Sometimes the elders would blame the influence of my mother for my refusal to eat. My mother’s people are long-limbed and slight like greyhounds (and also, like greyhounds, prone to back problems). They’re finicky, wispy souls who prefer coffee and pastry to a hardy meal. You might expect them to have the same philosophy about wasting food as the Polish side since they’re part of the diaspora driven out of Ireland by famine, but they’re the kind of Irish-Americans who don’t acknowledge being Irish-American. They don’t deny their Irish heritage as such, but never speak of it or think of it, and perhaps at some point in the past abandoned it on purpose, opting for cultural amnesia in order to become American.

In high school biology, another possible explanation for my poor appetite and lack of stature emerged. According to my textbook, height is partially determined by genetic makeup. Mendel’s pea plants inherited their long or short stems. My dad’s side of the family had produced plenty of small people. Some of them, sure, must have had the tall gene but never got enough nutrition to make the most of it, but maybe some of them would have been short no matter what. How could you tell? Maybe, I told myself, I was genetically-destined to be short so I ate just enough to fill out my frame by instinct. Maybe I would have been short even if I had eaten all those dinners.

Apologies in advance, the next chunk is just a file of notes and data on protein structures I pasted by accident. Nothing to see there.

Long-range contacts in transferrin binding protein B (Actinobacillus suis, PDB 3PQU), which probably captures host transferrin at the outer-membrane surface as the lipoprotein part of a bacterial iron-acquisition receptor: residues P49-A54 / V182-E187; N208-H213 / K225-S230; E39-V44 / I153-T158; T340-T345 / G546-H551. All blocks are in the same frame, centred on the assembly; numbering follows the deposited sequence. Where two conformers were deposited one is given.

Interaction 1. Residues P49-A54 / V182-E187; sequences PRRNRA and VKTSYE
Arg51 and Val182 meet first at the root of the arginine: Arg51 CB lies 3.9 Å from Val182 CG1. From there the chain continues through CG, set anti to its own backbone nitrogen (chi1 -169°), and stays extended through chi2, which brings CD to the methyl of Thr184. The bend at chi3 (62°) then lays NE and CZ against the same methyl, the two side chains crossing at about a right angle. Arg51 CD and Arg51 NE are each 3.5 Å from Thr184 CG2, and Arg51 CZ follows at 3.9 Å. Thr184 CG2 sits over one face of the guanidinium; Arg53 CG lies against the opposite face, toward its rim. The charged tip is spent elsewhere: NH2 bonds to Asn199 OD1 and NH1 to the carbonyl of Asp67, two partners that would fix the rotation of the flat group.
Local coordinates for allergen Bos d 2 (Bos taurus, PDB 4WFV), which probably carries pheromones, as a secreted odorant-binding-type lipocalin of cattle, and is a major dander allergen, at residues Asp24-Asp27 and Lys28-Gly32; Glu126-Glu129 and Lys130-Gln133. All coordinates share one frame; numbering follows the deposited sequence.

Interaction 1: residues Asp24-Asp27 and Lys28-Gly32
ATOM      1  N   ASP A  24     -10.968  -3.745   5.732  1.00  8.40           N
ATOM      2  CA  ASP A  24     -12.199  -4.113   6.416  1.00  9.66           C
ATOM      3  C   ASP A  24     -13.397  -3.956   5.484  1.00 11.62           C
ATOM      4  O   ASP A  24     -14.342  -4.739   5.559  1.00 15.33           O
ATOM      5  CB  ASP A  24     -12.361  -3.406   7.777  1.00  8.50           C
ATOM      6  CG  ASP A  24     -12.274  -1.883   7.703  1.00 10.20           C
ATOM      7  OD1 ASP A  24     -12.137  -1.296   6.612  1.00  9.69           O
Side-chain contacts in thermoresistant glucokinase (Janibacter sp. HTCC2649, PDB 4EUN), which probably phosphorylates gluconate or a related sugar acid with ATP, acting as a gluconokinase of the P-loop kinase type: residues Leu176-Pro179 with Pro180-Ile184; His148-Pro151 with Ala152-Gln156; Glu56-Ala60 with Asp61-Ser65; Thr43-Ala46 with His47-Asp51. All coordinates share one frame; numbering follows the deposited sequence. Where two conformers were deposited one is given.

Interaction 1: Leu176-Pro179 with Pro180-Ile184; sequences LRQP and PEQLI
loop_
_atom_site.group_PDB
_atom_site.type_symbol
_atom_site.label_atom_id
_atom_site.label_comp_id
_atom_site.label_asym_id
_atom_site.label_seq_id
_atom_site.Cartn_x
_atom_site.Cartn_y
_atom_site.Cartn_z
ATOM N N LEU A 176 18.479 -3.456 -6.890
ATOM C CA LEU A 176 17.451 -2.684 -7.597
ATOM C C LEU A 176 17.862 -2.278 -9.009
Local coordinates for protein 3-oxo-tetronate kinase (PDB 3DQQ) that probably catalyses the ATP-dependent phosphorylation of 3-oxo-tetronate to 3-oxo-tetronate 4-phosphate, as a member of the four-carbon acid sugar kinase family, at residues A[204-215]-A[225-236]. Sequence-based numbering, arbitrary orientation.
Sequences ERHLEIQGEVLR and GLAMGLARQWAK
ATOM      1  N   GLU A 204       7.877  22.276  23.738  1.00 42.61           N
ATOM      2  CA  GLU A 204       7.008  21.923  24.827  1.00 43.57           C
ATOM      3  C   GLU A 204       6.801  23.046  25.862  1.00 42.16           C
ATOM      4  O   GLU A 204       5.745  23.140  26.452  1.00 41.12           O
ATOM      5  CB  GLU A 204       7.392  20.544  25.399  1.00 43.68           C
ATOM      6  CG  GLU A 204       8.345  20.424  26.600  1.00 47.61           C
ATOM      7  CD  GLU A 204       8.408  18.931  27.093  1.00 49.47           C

Eventually it dawned on me that our battle of wills over food had nothing to do with me, at least not directly. I brought my son back to Queens for a few weeks of the summer. He had tried a new kind of yogurt and ended up not liking it, so I re-covered it with the foil lid and put it in the fridge, hiding it in the back behind a bowl of kapusta. Babcia spotted it one morning and said, “He didn’t finish?”

“He didn’t like it.”

“You are going to eat it?”

“Yeah. I’m going to have it for lunch.”

I had absolutely no intention of eating it myself. Two weeks later, Babcia fished the container out of the fridge while I was making tea. “Oh no,” I said. “It’s out-of-date. I forgot about it.”

“It’s still good,” she said.

“No, it’s mouldy.”       

A green film marked the border between yogurt and plastic. Babcia scraped the mould off with a spoon and plopped it into the garbage. Then, still standing in the light of the open fridge, she downed spoon after spoon of yogurt until the container was empty. The defiant look on her face told me that this was between herself and her god. Fate dared her to waste food, to become comfortable, to forget, but she never would. 

Later that week, more relatives visited and I made tacos for everyone. There were a few taco shells left over, mostly broken. I shoved them back into the box, but forgot to get rid of the evidence in time. A few days later, the broken bits of taco shell reappeared in a bowl in the middle of the kitchen table. “Are you going to eat them?” asked Babcia at breakfast.

“I will,” I said. “I’ll have them for a snack sometime.”

They sat there for several days. On the third day, plastic wrap covered the bowl (though surely the taco shells were already stale): a message. After making sure Babcia was still watching TV in the living room and unlikely to walk in on me, I dumped the taco fragments into my pocket. I poured a dollop of salsa into the empty bowl and swished it around until it looked spontaneous, then left the bowl in the sink like an offering. A few hours later, while watching my kid run around Doughboy Park, I felt grit in my pocket and remembered the shells. I drew out fistfuls of crumbs, throwing them to the pigeons, scattering them to the wind.